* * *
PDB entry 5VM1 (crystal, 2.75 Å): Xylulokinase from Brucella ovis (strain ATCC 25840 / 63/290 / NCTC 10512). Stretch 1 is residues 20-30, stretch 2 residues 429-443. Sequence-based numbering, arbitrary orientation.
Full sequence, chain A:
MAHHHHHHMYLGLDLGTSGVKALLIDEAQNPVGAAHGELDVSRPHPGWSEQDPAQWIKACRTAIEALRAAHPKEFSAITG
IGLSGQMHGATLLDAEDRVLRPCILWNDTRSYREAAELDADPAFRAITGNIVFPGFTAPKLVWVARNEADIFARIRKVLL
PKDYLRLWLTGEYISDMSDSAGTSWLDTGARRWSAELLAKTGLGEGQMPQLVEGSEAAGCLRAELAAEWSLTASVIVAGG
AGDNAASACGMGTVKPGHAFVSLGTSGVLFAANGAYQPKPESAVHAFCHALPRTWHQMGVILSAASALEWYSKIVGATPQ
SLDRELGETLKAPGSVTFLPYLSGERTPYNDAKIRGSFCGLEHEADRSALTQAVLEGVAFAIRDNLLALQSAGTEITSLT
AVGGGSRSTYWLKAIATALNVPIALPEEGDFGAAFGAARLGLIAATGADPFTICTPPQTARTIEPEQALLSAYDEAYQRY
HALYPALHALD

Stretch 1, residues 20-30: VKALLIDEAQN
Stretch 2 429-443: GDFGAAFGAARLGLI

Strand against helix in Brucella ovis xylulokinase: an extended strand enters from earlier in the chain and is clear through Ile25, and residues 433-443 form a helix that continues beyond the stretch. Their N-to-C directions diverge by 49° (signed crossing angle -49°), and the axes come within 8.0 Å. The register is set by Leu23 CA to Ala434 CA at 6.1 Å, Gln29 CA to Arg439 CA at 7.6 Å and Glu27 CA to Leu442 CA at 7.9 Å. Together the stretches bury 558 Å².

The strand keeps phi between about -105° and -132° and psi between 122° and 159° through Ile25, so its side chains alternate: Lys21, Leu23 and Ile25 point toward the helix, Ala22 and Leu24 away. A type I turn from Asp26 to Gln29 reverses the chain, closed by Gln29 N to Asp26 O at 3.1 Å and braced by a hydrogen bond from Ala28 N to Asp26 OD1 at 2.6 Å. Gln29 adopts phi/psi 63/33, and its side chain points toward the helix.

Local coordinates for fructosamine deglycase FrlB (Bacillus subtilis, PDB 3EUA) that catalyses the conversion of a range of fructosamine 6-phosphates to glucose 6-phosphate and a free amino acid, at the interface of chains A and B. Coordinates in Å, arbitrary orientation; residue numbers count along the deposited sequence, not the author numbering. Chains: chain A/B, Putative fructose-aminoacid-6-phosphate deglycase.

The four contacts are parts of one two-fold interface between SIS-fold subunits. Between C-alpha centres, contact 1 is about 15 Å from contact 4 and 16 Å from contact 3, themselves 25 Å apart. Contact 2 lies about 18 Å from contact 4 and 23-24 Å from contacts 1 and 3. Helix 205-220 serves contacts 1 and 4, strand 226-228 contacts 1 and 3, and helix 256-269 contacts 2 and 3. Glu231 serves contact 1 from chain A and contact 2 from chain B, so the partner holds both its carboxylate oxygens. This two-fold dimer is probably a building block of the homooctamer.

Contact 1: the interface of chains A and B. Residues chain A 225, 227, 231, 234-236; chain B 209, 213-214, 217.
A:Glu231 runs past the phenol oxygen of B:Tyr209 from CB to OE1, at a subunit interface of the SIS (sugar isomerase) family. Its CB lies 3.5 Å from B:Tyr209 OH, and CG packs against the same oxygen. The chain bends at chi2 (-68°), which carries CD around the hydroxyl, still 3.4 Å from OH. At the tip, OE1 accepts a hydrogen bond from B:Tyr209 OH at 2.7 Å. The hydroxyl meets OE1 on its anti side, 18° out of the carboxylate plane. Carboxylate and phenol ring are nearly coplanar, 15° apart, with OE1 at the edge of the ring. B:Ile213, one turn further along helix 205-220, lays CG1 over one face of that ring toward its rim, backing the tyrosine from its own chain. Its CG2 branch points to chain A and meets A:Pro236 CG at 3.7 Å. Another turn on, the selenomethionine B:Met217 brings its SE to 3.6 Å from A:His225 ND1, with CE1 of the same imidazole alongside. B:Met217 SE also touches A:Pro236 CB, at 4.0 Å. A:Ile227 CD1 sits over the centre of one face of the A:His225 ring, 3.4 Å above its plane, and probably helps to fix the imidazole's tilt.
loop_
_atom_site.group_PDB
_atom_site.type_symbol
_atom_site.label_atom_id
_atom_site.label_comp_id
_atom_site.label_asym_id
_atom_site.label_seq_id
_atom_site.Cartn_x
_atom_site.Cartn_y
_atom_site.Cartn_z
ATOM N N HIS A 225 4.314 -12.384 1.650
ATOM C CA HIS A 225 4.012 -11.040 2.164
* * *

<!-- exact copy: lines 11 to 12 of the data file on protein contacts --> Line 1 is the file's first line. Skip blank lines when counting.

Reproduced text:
Stretch 2 429-443: GDFGAAFGAARLGLI

Strand against helix in Brucella ovis xylulokinase: an extended strand enters from earlier in the chain and is clear through Ile25, and residues 433-443 form a helix that continues beyond the stretch. Their N-to-C directions diverge by 49° (signed crossing angle -49°), and the axes come within 8.0 Å. The register is set by Leu23 CA to Ala434 CA at 6.1 Å, Gln29 CA to Arg439 CA at 7.6 Å and Glu27 CA to Leu442 CA at 7.9 Å. Together the stretches bury 558 Å².